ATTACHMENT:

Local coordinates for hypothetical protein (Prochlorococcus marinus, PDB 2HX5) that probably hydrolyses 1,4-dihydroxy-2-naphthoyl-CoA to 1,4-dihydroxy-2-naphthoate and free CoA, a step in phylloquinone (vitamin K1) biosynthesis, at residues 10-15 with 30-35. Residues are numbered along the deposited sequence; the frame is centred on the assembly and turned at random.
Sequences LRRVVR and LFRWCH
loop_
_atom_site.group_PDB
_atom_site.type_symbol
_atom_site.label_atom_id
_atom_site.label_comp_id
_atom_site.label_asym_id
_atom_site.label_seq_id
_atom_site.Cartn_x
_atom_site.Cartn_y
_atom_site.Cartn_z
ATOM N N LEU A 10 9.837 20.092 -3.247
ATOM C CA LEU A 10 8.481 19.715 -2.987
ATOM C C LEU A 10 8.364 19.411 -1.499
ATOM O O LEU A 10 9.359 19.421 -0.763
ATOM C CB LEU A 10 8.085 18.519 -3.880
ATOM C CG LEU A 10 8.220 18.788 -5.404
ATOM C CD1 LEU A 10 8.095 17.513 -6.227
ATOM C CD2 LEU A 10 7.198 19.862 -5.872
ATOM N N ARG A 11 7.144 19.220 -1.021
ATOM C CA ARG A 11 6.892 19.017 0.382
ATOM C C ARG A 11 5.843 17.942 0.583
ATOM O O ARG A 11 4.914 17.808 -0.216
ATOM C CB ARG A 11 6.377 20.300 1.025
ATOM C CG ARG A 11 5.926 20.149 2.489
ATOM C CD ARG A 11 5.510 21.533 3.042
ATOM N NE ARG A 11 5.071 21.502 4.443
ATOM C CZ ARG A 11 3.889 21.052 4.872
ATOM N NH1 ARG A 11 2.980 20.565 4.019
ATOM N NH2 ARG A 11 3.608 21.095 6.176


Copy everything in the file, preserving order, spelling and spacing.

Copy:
Local coordinates for hypothetical protein (Prochlorococcus marinus, PDB 2HX5) that probably hydrolyses 1,4-dihydroxy-2-naphthoyl-CoA to 1,4-dihydroxy-2-naphthoate and free CoA, a step in phylloquinone (vitamin K1) biosynthesis, at residues 10-15 with 30-35. Residues are numbered along the deposited sequence; the frame is centred on the assembly and turned at random.
Sequences LRRVVR and LFRWCH
loop_
_atom_site.group_PDB
_atom_site.type_symbol
_atom_site.label_atom_id
_atom_site.label_comp_id
_atom_site.label_asym_id
_atom_site.label_seq_id
_atom_site.Cartn_x
_atom_site.Cartn_y
_atom_site.Cartn_z
ATOM N N LEU A 10 9.837 20.092 -3.247
ATOM C CA LEU A 10 8.481 19.715 -2.987
ATOM C C LEU A 10 8.364 19.411 -1.499
ATOM O O LEU A 10 9.359 19.421 -0.763
ATOM C CB LEU A 10 8.085 18.519 -3.880
ATOM C CG LEU A 10 8.220 18.788 -5.404
ATOM C CD1 LEU A 10 8.095 17.513 -6.227
ATOM C CD2 LEU A 10 7.198 19.862 -5.872
ATOM N N ARG A 11 7.144 19.220 -1.021
ATOM C CA ARG A 11 6.892 19.017 0.382
ATOM C C ARG A 11 5.843 17.942 0.583
ATOM O O ARG A 11 4.914 17.808 -0.216
ATOM C CB ARG A 11 6.377 20.300 1.025
ATOM C CG ARG A 11 5.926 20.149 2.489
ATOM C CD ARG A 11 5.510 21.533 3.042
ATOM N NE ARG A 11 5.071 21.502 4.443
ATOM C CZ ARG A 11 3.889 21.052 4.872
ATOM N NH1 ARG A 11 2.980 20.565 4.019
ATOM N NH2 ARG A 11 3.608 21.095 6.176